Govt may drop or revise directive on land sale to foreigners: interior minister
The Cabinet may bury a draft directive on the sale of land and houses to wealthy and skillful foreigners following a public outcry, Interior Minister General Anupong Paochinda told the House of Representatives on Thursday.
He said the government would attempt to address issues of concern resulting from the controversial directive.
“We will do our best to address all the people’s concerns. I will relay to the Cabinet the concerns voiced by the public and the House of Representatives,” said Anupong, who represented Prime Minister Prayut Chan-o-cha in answering an opposition query.
“Additional steps are likely to make it more difficult [for foreigners to buy land]. Also, it’s possible that this law may collapse during a Cabinet meeting if it makes everyone worried,” the interior minister said.
Anupong, who oversees the Land Department, said during a House meeting that the new ministerial regulation was aimed at attracting investment from overseas, as well as highly skilled foreigners, following the Covid-19 crisis.
He said the directive was revised from an existing ministerial regulation that was issued in 2002, with stricter requirements and a time limit of five years.
The interior minister also dismissed criticism that the government was “putting the country on sale” by allowing four groups of foreigners to buy land at no more than 1 rai (0.16 hectare) each in exchange for an investment of 40 million baht for at least three years in Thailand.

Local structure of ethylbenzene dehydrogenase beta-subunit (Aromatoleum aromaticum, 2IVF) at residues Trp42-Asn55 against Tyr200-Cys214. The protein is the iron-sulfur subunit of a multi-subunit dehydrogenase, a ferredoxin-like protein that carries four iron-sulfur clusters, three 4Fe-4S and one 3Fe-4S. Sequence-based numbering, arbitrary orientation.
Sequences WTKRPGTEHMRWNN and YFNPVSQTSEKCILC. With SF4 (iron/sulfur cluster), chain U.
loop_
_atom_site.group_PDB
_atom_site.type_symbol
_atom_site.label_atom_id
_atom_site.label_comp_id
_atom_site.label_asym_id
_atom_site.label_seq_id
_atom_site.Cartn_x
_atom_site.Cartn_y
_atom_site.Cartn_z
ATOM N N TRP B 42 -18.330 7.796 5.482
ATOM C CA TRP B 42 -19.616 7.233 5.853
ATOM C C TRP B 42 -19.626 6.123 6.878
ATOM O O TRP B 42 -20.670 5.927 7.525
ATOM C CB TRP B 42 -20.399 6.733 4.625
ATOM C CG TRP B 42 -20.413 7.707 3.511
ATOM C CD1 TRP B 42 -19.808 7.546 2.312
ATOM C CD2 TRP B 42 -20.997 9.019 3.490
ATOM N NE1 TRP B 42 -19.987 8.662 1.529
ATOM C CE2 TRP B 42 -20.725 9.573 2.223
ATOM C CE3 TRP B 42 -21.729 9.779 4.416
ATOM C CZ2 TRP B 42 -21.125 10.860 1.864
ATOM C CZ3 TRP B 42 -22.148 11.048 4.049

“We have no intention of selling the country. And nobody is doing so. I am confident that everyone in this Parliament, both in the government and the opposition, has no such intention,” he said.
He added that the regulation would be revised to allow no purchase of unusually large clusters of land.
Anupong was responding to a query from senior opposition MP Suthin Klungsang from the Pheu Thai Party, who pointed out that the ministerial regulation has led to widespread concern as about 80 per cent of the population is still landless.
“Whether your move is intentional or not, property capitalists will benefit. I believe you don’t really want [foreign] experts. You mean to favour real estate groups with a lot of land. It’s the people who stand to lose,” said the opposition MP, mincing no words.
The directive was approved by the Cabinet on October 25 and forwarded to the Council of State – the government’s legal advisory agency – for scrutiny before it is published in the Royal Gazette.
On Tuesday, Deputy Prime Minister Wissanu Krea-ngam, who is in charge of the government’s legal matters, said the draft directive would be improved in response to concerns and proposals from critics.
The draft specifies that a foreigner must invest at least 40 million baht to be eligible to purchase land and a house. Critics want the government to increase the amount.
Foreigners are required to maintain their investment for at least three years, but critics are calling for a longer period.
They say foreigners should be prohibited from reselling the land they hold in bits and pieces. The draft allows them to sell the 1 rai of land in parts until the entire quota is used up.
Critics also say foreigners should be prohibited from buying plots next to each other because it would put a large cluster of land under foreign ownership. The draft does not prohibit this.